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Friday, March 11, 2022

Attacks on Apartment Blocks and a Russian Supply Column in Borodyanka

<< Russia Conquers Flattened Cities: Cause and Effect

Attacks on Apartment Blocks and a Russian Supply Column in Borodyanka 

March 11, 2022 (a  bit rough)


Dmytro Kuleba, Minister of Foreign Affairs of Ukraine, tweeted, on March 3: "Each time when Russian liars say they don’t drop bombs on Ukrainian cities, show this photo of a residential apartment building in Borodyanka, Kyiv region. Russians bombed the town for two days, killing many civilians. Stop barbaric Russia now. Close Ukrainian sky. Act now!" There's a photo of a building blown up, along with a claim the Russians did it, beside much else (but nothing that made such a dramatic single image), and soon after agreement reached that the Russians now occupied Borodyanka. That should suffice to convince most people what happened and why.

The whole middle of a ten-story apartment building ... what is that, 140 apartments? 200? .. just all blown out the skeletal far wall or mainly collapsed on this side of it. If it had been fully occupied, the casualties could be in the hundreds killed and many hundreds wounded. The famous view above includes the rear parking lot, with only two cars visible, possibly ones that didn't run. Maybe the rest were used to take people somewhere safer, and there may be no others beneath that pile. This is encouraging. These and other scenes show some pedestrians on the street, and it's hard to say how many others are hiding about, but the city feels largely evacuated. 

Attack site video: Maksim Levin, Reuters, drone footage - widely used by other sources and viewed now many millions of times, mainly just to add random specificity to kneejerk impulses to blame Russia for the worst possible version of whatever actually happened here: https://www.youtube.com/watch?v=VI1G-UD95yw 

Again, the town is Borodyanka (Ukr: Бородянка), about 20km northwest of Kiev. I geolocated the one building easily, on the main street Vulytsya Lenina, middle west edge of the city, across from the monument to poet Taras Shevchenko, and near the highway to Kiev. On Google Maps, it's labeled "Vulytsya Lenina, 353" - coordinates: 50.6435566, 29.9345456 (Google maps). It included a hostel, maybe ground floor businesses, but probably many regular apartments as well. At right, matched features, rough mapping: red star is attack site - the the Zdvyzh river seen in footage is just lightly marked here SE of town, canalized into the fields. There's Kiev and its suburbs to the southeast.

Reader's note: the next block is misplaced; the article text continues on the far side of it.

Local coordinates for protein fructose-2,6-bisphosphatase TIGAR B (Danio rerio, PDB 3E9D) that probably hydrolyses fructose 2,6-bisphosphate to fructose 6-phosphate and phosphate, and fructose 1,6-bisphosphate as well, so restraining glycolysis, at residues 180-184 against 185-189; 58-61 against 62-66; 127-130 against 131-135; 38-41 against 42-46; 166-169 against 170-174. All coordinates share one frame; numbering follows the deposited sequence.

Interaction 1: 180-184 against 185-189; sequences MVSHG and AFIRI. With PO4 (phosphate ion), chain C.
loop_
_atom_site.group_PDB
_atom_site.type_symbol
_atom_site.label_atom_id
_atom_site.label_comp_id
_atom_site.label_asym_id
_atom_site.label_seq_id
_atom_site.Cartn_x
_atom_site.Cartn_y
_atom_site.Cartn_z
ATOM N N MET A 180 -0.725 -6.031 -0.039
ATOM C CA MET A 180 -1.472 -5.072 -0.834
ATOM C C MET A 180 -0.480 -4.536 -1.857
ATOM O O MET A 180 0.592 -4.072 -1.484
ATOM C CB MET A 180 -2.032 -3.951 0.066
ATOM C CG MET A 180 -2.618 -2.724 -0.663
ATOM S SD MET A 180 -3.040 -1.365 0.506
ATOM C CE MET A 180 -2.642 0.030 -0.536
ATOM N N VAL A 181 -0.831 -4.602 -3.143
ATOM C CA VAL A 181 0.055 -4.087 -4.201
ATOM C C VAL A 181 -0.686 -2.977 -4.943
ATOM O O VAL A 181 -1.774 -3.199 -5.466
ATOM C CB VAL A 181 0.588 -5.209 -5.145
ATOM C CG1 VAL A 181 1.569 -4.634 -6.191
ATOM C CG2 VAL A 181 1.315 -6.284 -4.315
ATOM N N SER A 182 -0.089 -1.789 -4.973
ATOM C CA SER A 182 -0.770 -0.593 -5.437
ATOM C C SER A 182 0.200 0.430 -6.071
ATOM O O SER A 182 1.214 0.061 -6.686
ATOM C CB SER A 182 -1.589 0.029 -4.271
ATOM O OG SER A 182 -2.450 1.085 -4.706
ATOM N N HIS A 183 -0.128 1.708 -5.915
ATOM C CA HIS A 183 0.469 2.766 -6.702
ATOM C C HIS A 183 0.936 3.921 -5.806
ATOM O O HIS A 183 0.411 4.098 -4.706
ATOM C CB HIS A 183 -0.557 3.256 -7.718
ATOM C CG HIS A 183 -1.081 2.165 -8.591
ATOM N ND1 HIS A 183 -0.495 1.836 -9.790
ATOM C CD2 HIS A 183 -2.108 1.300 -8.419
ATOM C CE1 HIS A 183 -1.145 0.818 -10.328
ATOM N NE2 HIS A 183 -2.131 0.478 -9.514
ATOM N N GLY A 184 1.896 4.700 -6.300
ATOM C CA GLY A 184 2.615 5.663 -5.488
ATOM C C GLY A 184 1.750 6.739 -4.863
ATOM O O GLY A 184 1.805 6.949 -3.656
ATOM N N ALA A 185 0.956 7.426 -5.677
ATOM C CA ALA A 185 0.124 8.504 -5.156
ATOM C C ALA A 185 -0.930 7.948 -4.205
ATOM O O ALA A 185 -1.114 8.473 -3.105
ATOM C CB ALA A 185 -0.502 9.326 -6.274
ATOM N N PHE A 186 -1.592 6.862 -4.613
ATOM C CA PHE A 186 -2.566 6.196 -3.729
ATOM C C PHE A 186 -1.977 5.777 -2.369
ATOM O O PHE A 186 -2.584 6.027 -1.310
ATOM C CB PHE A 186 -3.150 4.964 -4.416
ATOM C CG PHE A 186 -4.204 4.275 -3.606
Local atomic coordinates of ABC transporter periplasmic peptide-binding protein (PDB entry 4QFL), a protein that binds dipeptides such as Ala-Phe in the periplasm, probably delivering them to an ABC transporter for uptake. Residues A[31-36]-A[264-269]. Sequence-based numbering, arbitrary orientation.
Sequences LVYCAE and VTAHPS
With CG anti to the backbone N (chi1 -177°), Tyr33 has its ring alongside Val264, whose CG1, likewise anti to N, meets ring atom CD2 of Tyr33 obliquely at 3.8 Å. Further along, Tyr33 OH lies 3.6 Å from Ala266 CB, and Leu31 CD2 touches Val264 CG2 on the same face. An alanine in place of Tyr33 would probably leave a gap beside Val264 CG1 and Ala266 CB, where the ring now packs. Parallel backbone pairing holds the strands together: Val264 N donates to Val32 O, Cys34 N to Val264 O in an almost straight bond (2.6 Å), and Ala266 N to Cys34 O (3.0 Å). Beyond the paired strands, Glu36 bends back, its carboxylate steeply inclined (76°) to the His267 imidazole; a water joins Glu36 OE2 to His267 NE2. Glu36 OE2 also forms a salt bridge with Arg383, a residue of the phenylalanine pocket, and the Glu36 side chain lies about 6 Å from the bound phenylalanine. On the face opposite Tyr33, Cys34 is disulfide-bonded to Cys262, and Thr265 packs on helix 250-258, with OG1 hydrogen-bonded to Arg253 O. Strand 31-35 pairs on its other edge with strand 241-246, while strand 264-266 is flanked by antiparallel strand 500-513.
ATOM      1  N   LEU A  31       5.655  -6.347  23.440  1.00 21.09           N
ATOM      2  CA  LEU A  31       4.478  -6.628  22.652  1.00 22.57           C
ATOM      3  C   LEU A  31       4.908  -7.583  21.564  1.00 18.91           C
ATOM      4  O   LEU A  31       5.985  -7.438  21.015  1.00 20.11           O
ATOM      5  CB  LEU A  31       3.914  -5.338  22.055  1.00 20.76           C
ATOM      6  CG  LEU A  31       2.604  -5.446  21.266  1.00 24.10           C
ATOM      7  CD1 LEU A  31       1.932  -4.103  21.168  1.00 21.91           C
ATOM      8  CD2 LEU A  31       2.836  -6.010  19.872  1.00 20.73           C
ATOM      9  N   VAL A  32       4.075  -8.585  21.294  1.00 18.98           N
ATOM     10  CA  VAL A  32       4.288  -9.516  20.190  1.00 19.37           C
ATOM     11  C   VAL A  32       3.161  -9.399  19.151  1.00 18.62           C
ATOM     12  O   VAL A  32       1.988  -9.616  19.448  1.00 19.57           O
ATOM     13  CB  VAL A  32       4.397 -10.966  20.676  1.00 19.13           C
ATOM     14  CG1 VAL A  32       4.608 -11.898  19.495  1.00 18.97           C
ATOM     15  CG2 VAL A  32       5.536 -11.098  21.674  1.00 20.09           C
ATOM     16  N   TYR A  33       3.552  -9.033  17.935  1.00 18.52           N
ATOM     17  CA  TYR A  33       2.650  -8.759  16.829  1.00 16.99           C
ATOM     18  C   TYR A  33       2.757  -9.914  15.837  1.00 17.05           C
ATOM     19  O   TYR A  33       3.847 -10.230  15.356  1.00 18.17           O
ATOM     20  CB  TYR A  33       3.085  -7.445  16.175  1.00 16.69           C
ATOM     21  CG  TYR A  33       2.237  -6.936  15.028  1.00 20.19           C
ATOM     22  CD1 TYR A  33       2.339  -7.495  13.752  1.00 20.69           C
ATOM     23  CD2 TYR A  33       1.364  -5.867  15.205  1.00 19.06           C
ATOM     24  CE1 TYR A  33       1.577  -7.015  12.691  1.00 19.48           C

Only later did I finally correlate the footage as showing two building of the same style that are so massively damaged, with the middle building in a block of three fairly unharmed. Compared to Google street/photo globe view of how they looked before. VL 353 is left here. The south one on the right (unlabeled) had a more complete collapse of its middle section. What is that, 300? 400 apartments turned to rubble?

What question can I even have here? Why would the Ukrainians bomb their own city? It seems absurd. After all, the Russians are the ones invading with heavy weapons, taking over cities, making them theirs. And everyone knows Russians would totally bomb their own cities, because unlike the noble and civilized Ukrainians, they are cartoon villains. Right? I'm not trying to defend the overall invasion and war Russia has initiated here, but to remind that they are not cartoons, and may have reasons for what they do, and might not do all they're accused of.

As I will explain below, as of these 2 days of "Russian bombing," Borodyanka was not the "Ukrainian city" you'd think, and had in fact been Russian-held for a week. And is anyone confused why Kiev's forces might attack a Russian army supply convoy? One was seen destroyed in the same city, just a few blocks up Vulytsya Lenina from these two buildings, in an attack that also damaged and burned nearby civilian buildings (but not these 2). The violence was not all that one-sided. 

In fact the available visual evidence suggests that supply convoy attack was launched from civilian buildings very near VL353, leading a Russian tank to fire back, before the tank crew was apparently killed or captured, amid a span where that Russian occupation was clearly challenged, anyway. Such violence may have been escalated to the flattening of these buildings soon after, without any cartoonish villainy needed, and Russian control was upped to a new, undeniable level soon after that.  

But even this is worth questioning. So far there's no real basis to presume what happened without some clear evidence, some of which can be obtained from the visual record. For the most part, the camera still doesn't lie.